Worried about the ecological impacts of eating meat or shrimp? There’s now an answer: foods created in a laboratory. The startup New Wave Foods is experimenting with ways to grow artificial shrimp from proteins found in algae. If successful, the process will bypass the environmental downsides of shrimp production. The synthetic shrimp project closely follows the successful creation of synthetic beef grown from cells. Burgers made from the synthetic meat—aka fake meat—are supposedly indistinguishable from the real thing—again without many of the environmental or ethical downsides.

References to artificial meat or meat substitutes can be found in JSTOR as far back as 1852, but the first truly lab grown protein fibers were not developed until 1947. A 1976 article in Bioscience by A.M Pearson describes the history of meat substitutes quite thoroughly. The first patent for a meat substitute was granted in 1907 for a product made mostly of wheat gluten that, according to Pearson, tasted “vaguely like beef…” By the 1950s, demand from vegetarians led to a variety of new products, but Pearson’s definition of a meat alternative was pretty broad; he includes items like cornflakes on the list. The world’s rising appetite for meat inspired further experimentation. Before corn subsidies, meat was quite expensive, so food companies saw a lucrative market opportunity in developing cheaper alternatives.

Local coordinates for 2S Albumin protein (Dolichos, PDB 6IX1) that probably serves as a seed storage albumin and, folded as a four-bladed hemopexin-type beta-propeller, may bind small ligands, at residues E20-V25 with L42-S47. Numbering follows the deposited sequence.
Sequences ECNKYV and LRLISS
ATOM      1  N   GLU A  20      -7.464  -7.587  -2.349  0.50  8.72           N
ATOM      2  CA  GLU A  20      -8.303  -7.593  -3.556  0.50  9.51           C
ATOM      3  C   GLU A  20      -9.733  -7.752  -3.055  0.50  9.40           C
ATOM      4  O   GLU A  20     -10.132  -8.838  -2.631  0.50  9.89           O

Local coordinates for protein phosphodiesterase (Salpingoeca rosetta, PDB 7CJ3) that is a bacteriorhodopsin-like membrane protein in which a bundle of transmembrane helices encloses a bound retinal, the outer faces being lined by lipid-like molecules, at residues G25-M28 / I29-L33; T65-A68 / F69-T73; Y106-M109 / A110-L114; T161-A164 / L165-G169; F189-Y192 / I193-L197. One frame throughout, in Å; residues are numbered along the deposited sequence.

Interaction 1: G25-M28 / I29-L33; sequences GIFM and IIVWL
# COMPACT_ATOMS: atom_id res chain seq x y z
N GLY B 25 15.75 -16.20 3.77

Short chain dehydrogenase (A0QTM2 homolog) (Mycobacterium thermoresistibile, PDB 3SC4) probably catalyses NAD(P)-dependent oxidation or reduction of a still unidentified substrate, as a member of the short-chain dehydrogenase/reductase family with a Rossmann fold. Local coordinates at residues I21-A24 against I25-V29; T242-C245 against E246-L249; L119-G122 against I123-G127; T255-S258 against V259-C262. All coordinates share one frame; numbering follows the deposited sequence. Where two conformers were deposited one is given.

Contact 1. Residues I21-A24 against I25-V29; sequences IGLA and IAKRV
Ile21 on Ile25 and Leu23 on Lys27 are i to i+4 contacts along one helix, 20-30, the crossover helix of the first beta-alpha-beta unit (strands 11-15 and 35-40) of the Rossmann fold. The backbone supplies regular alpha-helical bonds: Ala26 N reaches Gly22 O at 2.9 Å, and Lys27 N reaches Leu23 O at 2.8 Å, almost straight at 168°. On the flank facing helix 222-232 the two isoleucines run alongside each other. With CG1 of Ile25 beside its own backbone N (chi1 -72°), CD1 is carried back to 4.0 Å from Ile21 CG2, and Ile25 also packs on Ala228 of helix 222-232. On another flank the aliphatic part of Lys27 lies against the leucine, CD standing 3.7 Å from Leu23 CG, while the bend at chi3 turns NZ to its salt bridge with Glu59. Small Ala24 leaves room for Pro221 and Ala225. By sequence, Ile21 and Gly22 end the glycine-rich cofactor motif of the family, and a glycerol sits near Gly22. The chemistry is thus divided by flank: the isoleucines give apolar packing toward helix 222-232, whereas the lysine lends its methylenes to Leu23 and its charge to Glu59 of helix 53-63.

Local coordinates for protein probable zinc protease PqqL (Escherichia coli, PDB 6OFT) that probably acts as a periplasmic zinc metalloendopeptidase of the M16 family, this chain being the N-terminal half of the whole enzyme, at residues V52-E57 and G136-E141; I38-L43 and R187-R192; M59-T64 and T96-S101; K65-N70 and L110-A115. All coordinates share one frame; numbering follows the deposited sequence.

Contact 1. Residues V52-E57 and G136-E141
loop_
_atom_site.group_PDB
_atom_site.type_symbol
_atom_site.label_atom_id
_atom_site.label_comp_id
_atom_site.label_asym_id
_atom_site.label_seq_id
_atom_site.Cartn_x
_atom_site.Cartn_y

However, none of the foods described by Pearson are really synthetic meats at all; most are products composed of gluten and soy. Furthermore, industrial soybean farming has substantial environmental impacts of its own, so the meat substitutes of the 1970s were not as sustainable as some of the modern alternatives. Rising demand, though, did lead to some predictions for future food habits. In 1975, food scientists predicted large-scale substitution for meat products in the decade to follow, part of the general trend towards processed foods that led to the TV dinner and the microwaveable pizza. The sticking point for meat was texture. It was difficult to coax vegetable proteins into simulating the unique texture of muscle fibers.

Now we are on the cusp of a food revolution: real synthetic meats produced without the need of agriculture. New Wave Foods has other plans, including a 3D printed shark fin, which means this technology can produce luxury items as well. Not only will the sustainability gains be significant, the advent of synthetic meats will transform the food industry, in addition to the very way we consume and understand our foods.



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Proceedings of the Royal Society of London. Series B, Biological Sciences, Vol. 191, No. 1102, A Discussion on Food Technology in the 1980s (Nov. 18, 1975), pp. 131-144
Royal Society
BioScience , Vol. 26, No. 4 (Apr., 1976), pp. 249-256
Oxford University Press on behalf of American Institute of Biological Sciences